07.27.2016 Property Trends

Knock Down Rebuild: Buying To Start Over

Knock Down Rebuild: Buying To Start Over

For many homebuyers, the dream may be to see an ideal property and buy it straight away.

But in many Sydney suburbs in 2016 there has been a significant shortage of homes for sale, making this a difficult prospect.

Instead, for those unsuccessful in finding the perfect home in today’s market, it could be worth considering a desirable block of land. This could be a fantastic block with a great outlook, but with an unsuitable home that may be putting buyers off. The purchaser could then knock down the existing dwelling to build their dream home.

This is especially attractive for upgraders looking for a home larger than those on the market.

There’s an undeniable shortage of land in Sydney and this is particularly evident in the east, with few new houses available and a finite supply of homes with good views and aspect.

This means that those wanting a modern property in the affluent middle-ring areas are going to need to either buy at a premium, look to renovate substantially or start from scratch.

Purchasing an original condition home for close to land price and rebuilding also offers the buyer the opportunity to pay less stamp duty, as you’ll be paying it on close to land value only.

Land values have increased substantially across Sydney from $540 a square metre in September 2005 to $732 in September 2015, according to a HIA/CoreLogic land price report.

But building costs have not increased at the same rate, rising about 11.5 per cent in the 10 years to 2014 to $260,000, excluding the land cost. This amount can vary dramatically depending on the size, style and amenity desired in a home.

When building from scratch, it’s worth considering your holding costs and accommodation plans while your new home is built, as well as the process you will need to follow to ensure everything goes to plan.

The planning process

Guided by your local council’s Local Environmental Plan, also known as the LEP, and other planning frameworks, you should speak to the Council authority, preferably a local planning expert, prior to signing a contract to ensure your desired rebuild will be acceptable on the site.

In some areas, knocking down a dwelling to build multiple homes – such as a duplex – is a possibility. Subdivisions, changing the use of the land (from commercial to residential) and any major alterations to a dwelling must go through the local authority.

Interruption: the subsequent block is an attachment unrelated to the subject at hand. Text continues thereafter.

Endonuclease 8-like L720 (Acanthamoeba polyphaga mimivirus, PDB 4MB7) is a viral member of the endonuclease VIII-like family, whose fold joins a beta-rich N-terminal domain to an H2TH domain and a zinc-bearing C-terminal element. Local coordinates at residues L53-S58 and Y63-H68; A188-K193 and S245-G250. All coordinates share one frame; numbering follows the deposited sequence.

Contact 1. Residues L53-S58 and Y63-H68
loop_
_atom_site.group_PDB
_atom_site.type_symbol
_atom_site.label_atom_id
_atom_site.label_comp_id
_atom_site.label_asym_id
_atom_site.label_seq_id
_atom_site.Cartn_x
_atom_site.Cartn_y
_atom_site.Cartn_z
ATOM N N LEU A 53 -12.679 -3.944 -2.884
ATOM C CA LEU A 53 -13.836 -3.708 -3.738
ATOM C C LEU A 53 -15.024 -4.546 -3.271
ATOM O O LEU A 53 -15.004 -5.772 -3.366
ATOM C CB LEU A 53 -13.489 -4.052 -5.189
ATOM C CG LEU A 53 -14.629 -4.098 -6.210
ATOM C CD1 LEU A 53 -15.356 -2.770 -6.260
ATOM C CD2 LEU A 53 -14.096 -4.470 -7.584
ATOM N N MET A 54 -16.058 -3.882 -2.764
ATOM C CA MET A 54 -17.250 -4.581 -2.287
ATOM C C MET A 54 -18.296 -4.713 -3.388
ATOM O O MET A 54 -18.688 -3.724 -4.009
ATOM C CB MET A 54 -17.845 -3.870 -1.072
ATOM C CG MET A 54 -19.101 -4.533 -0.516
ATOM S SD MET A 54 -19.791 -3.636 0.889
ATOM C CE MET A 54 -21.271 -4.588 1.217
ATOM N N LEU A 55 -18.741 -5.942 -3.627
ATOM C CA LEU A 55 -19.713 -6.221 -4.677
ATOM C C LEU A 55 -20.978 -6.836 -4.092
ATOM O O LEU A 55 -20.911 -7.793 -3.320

In the Waverley Council area, properties on land larger than 450 square metres likely allow dual occupancy.

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A development application (DA) must be submitted to Council prior to any building works or demolition taking place. When development approval is granted, this usually stands for five years. Submitting a DA does incur a cost.

Upon the receipt of a DA, most councils send neighbours notification and provide a period of about 14 to 30 days for comment, depending on the type of development. Your DA may also be advertised in the local newspaper.

After this, a council officer may be sent to the site for further assessment – usually to determine whether plans meet council planning requirements.

The plans are then lodged through the councils assessment panels. On average, applications can take 40 days to be processed – though this can vary significantly from council to council and project to project.

Those who do not comply with the required process may be fined.

Heritage homes

Some homes in the eastern suburbs are subject to a heritage overlay, which may restrict your development opportunities with the property.

In scenarios where you wish to completely knock down and rebuild these homes a Heritage Impact Assessment is usually required by council (this is undertaken by a suitable architect).

This report usually discusses the condition of the building and opportunities for retaining it.

In many cases, homes which are considered to be significant on a heritage basis will require a careful renovation or extension, retaining the factors of importance from a conservation perspective.

To check whether a property is on the heritage list, you can look online at the State Heritage Register.